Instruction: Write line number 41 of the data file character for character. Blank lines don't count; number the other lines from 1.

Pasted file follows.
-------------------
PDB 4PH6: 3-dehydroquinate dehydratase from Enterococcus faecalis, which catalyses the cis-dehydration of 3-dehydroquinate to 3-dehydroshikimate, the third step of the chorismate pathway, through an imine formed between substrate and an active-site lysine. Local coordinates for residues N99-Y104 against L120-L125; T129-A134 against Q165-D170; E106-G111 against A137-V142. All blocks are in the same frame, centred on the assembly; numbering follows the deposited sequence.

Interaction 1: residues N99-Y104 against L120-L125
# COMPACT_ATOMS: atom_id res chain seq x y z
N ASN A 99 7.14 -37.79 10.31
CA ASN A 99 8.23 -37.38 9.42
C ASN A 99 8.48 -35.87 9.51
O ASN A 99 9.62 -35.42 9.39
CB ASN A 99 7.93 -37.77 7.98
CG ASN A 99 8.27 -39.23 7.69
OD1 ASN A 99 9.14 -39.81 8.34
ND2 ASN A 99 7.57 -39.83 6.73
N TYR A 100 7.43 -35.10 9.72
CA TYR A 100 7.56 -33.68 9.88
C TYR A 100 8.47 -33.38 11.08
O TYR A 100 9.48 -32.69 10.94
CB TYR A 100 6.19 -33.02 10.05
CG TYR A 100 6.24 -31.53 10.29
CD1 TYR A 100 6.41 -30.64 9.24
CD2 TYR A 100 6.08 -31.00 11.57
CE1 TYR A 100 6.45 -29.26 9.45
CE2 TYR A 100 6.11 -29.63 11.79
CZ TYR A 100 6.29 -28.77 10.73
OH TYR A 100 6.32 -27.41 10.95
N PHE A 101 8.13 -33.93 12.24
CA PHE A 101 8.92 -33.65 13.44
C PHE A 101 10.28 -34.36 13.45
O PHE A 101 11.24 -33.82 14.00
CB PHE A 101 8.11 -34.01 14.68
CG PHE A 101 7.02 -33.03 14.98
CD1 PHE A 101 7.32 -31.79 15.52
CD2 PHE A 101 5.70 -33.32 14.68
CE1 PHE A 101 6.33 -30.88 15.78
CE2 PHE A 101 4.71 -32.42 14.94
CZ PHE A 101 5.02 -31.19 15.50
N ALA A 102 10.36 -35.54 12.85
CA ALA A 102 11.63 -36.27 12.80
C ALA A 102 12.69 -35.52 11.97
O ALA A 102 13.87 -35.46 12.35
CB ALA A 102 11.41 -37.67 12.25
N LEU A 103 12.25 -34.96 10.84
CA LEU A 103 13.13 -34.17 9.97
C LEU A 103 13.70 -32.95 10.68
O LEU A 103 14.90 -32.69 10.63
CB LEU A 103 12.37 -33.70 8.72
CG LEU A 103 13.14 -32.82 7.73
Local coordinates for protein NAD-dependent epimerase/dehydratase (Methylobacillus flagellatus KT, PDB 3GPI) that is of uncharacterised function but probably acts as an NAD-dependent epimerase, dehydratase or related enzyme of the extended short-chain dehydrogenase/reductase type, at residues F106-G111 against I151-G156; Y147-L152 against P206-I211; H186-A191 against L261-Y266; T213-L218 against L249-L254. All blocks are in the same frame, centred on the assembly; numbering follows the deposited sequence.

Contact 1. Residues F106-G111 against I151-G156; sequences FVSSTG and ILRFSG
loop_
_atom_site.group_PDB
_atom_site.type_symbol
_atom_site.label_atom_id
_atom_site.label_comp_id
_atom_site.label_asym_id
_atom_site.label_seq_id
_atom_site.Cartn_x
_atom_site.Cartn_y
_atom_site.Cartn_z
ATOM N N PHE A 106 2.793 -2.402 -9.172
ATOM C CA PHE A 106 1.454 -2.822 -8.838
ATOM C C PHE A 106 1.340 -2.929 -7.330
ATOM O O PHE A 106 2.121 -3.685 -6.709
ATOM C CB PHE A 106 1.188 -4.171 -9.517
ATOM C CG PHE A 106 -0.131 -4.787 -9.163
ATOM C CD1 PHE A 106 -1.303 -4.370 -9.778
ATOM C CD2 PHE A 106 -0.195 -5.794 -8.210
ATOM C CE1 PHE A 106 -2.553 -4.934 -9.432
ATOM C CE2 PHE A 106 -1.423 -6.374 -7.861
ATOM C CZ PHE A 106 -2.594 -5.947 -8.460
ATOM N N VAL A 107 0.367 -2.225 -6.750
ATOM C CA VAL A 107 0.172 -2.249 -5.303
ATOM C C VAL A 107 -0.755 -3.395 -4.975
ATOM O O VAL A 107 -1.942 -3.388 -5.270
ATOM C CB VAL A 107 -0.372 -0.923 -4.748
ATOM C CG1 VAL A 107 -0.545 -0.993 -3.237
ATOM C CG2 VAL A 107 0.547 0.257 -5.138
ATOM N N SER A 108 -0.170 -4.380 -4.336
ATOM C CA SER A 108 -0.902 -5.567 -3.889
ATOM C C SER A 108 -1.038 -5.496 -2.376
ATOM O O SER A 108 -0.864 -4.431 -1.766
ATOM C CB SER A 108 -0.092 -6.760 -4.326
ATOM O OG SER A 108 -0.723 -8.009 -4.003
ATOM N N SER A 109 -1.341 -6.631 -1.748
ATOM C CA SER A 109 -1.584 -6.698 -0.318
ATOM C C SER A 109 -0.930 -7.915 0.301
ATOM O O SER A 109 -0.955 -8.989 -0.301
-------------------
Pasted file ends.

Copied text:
CA LEU A 103 13.13 -34.17 9.97